The Long Term Outcome of General Practice Depression
Tom Burns, Kathryn Lester, Rowena Merritt, Eugene Paykel and Jenny Yiend
This study investigates the longitudinal course and cross-sectional outcome of general practice depression in terms of rates of remission and recovery, relapse and recurrence, social function and disability and treatment for mental health problems. The study is a follow-up of 167 patients originally treated for depression in general practice in the 1980s and studied then by Professor E.S. Paykel and colleagues. It explores which clinical and historical features at presentation, and in the subsequent year, predict long-term outcomes. These data will be compared with published findings from psychiatrically treated samples where findings indicate high recurrence rates and adverse long-term outcome. There is little data on the long term outcome of the predominantly milder depressions treated in general practice and existing studies suggest that prognosis may be better in them. Recent strong recommendations regarding the need for vigorous maintenance medication may not apply to general practice depressives, who comprise the majority in the UK.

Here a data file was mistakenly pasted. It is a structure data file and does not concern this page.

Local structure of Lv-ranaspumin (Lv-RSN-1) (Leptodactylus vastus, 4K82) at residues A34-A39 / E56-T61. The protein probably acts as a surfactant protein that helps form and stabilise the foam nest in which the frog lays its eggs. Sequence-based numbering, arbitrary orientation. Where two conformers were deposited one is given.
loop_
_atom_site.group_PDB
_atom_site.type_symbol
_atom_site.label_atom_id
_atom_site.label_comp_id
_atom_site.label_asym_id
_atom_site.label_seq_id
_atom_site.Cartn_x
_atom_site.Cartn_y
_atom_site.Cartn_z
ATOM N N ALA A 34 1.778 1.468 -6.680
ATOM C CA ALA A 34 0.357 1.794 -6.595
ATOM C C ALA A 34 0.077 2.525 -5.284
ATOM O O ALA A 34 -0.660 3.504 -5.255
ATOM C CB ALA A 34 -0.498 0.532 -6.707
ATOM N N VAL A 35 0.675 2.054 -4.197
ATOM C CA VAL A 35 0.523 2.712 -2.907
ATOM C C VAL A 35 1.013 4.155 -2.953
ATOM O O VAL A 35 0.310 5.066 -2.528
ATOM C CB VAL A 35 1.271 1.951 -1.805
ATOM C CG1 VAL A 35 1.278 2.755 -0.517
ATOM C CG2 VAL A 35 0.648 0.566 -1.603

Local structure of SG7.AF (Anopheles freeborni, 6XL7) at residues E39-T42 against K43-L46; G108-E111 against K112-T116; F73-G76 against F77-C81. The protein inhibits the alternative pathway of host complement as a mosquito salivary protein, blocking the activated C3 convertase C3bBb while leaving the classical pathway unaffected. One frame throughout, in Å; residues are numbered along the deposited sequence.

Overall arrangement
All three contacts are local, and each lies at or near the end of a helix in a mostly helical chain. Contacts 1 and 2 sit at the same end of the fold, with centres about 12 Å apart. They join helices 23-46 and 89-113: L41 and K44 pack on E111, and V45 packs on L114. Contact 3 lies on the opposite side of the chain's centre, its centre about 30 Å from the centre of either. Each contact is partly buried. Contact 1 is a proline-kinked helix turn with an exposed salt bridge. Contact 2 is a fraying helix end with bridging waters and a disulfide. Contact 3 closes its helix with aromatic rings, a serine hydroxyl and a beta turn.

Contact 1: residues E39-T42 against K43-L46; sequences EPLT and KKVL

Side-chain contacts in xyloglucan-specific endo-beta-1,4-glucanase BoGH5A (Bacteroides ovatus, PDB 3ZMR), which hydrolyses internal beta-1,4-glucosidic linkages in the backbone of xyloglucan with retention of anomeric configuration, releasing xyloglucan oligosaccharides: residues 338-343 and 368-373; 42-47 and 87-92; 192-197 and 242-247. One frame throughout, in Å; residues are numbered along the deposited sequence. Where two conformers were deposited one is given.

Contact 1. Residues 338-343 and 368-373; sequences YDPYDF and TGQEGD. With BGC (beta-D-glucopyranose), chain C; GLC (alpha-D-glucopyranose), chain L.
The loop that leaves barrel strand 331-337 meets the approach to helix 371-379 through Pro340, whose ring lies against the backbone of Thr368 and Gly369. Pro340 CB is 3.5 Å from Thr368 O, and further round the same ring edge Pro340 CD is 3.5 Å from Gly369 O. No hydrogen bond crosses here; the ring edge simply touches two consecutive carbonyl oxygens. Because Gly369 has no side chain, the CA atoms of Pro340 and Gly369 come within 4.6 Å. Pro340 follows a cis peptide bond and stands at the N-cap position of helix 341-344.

Aims and Objectives
The main study questions include:
1) What is longitudinal course and outcome including recurrence, treatment received, social function, current state?
2) What are the predictors of outcome?
3) What role do life events play in triggering the onset of major depressive episodes and is there any evidence for the recently proposed ‘kindling’ (ie sensitization) effect.